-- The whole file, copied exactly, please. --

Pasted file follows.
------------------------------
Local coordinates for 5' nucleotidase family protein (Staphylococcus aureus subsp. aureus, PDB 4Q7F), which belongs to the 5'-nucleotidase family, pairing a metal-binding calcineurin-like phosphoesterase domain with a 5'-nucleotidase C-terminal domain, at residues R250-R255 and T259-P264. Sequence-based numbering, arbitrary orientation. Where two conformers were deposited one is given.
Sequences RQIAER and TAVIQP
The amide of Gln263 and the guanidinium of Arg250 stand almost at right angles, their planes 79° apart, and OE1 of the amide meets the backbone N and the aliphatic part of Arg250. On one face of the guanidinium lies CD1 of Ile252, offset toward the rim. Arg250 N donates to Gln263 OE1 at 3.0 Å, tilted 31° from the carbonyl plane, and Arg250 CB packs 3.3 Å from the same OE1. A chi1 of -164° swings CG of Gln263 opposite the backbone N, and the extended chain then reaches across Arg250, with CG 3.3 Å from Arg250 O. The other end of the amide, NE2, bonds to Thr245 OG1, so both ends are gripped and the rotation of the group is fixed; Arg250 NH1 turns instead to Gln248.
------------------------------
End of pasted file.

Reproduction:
Local coordinates for 5' nucleotidase family protein (Staphylococcus aureus subsp. aureus, PDB 4Q7F), which belongs to the 5'-nucleotidase family, pairing a metal-binding calcineurin-like phosphoesterase domain with a 5'-nucleotidase C-terminal domain, at residues R250-R255 and T259-P264. Sequence-based numbering, arbitrary orientation. Where two conformers were deposited one is given.
Sequences RQIAER and TAVIQP
The amide of Gln263 and the guanidinium of Arg250 stand almost at right angles, their planes 79° apart, and OE1 of the amide meets the backbone N and the aliphatic part of Arg250. On one face of the guanidinium lies CD1 of Ile252, offset toward the rim. Arg250 N donates to Gln263 OE1 at 3.0 Å, tilted 31° from the carbonyl plane, and Arg250 CB packs 3.3 Å from the same OE1. A chi1 of -164° swings CG of Gln263 opposite the backbone N, and the extended chain then reaches across Arg250, with CG 3.3 Å from Arg250 O. The other end of the amide, NE2, bonds to Thr245 OG1, so both ends are gripped and the rotation of the group is fixed; Arg250 NH1 turns instead to Gln248.